"Galatea never does quite like Pygmalion: his relation to her is too godlike to be altogether agreeable." To what extent are relationships determined by social class in George Bernard Shaw's play Pygmalion?
W. S. Gilbert's 1871 play Pygmalion and Galatea, an Original Mythological Comedy was one of the major inspirations for George Bernard Shaw's play Pygmalion. In Gilbert's play, a sculptor, whose wife is the model for his statues, develops seemingly harmless relationships with his creations until one, Galatea, assumes human form and becomes infatuated with Pygmalion, the sculptor. Galatea will, in the play's denouement, return to her original statue form out of concern for the difficulties she has caused for her creator and his actual wife, who, understandably, resents Galatea's presence and influence in her household.
Shaw's play Pygmalion is about a refined, upper-class Englishman named Henry Higgins who takes it upon himself, as part of a wager, to tutor a seriously poor flower girl like Eliza Doolittle so that he can pass her off as a legitimate member of upper-class England. During the course of the play, the relationship evolves, with the committed bachelor, Henry, forced to reassess the value of women in his life, a value he has historically denied:
"I find that the moment I let a woman make friends with me, she becomes jealous, exacting, suspicious, and a damned nuisance. I find that the moment I let myself make friends with a woman, I become selfish and tyrannical. Women upset everything. When you let them into your life, you find that the woman is driving at one thing and you're driving at another."
Higgins's comments come in the context of a discussion between him and Colonel Pickering, his kinder and considerably more genteel friend. In today's vernacular, Higgins would be considered misogynistic, given his disdain for women, and Eliza, once pulled into Higgins's world, challenges his views on relationships. While the relationship between these two figures develops, however, Eliza is exposed to more encouraging symbols of masculinity in the persons of Colonel Pickering and Freddy Eynesford-Hill, the put-upon son of a once-prominent but now destitute woman. Both Pickering and Freddy are the antithesis of Higgins in terms of demeanor and social skills where women are concerned. They are better models than Higgins for what an upper-class man can offer Eliza. Higgins is boorish and judgmental, and his views on women contrast sharply with those of these other two male characters. That is the meaning of Shaw's comments in the preface to Pygmalion:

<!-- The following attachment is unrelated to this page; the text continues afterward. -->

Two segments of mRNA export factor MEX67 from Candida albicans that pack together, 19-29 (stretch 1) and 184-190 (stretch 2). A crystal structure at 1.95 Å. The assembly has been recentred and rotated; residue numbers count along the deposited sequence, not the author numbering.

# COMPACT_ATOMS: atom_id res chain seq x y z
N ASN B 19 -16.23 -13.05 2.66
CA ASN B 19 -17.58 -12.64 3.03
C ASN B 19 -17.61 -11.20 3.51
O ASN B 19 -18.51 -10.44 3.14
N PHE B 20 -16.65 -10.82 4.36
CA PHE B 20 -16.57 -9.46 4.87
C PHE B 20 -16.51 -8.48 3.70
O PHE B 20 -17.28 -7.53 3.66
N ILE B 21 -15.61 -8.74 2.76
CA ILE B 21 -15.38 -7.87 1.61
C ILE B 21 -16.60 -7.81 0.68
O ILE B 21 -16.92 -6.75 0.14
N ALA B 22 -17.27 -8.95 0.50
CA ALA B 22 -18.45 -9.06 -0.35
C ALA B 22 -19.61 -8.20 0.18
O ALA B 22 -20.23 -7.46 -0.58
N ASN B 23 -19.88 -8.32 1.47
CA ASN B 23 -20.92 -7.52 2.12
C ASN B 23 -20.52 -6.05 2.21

"But when it comes to business, to the life that she really leads as distinguished from the life of dreams and fancies, she likes Freddy and she likes the Colonel; and she does not like Higgins and Mr. Doolittle. Galatea never does quite like Pygmalion: his relation to her is too godlike to be altogether agreeable."
Pygmalion, the sculptor, is Galatea's creator; he exists on an upper plain to which she can only aspire. For Eliza Doolittle, Higgins is the embodiment of upper-class snobbishness. The Colonel and Freddy present more amendable options.
Great questions! This quotation from the prologue to the play refers to the original Greek myth. Pygmalion was a great sculptor who hated women's flaws. He made a sculpture of the perfect woman, then fell in love with it. He prayed to Aphrodite (the goddess of love), and she brought the sculpture to life. (See the website below for a slightly more detailed version of the story.)
Shaw's statement is more cynical. He's saying that if you create something (or someone), you'd never really fall in love. Instead, you'd always feel like you were a god to that person. That's the case with Henry and Eliza in Pygmalion the play, and it's due to their class differences. Look at how Henry treats the members of the lower class in the very first pages of the play; he observes them like they are animals, or raw materials, providing data for his linguistic studies. To fully answer this question, you'd look at things like that, but also at the ways Henry's expectations about what it means to be fully human are shaped by his class background.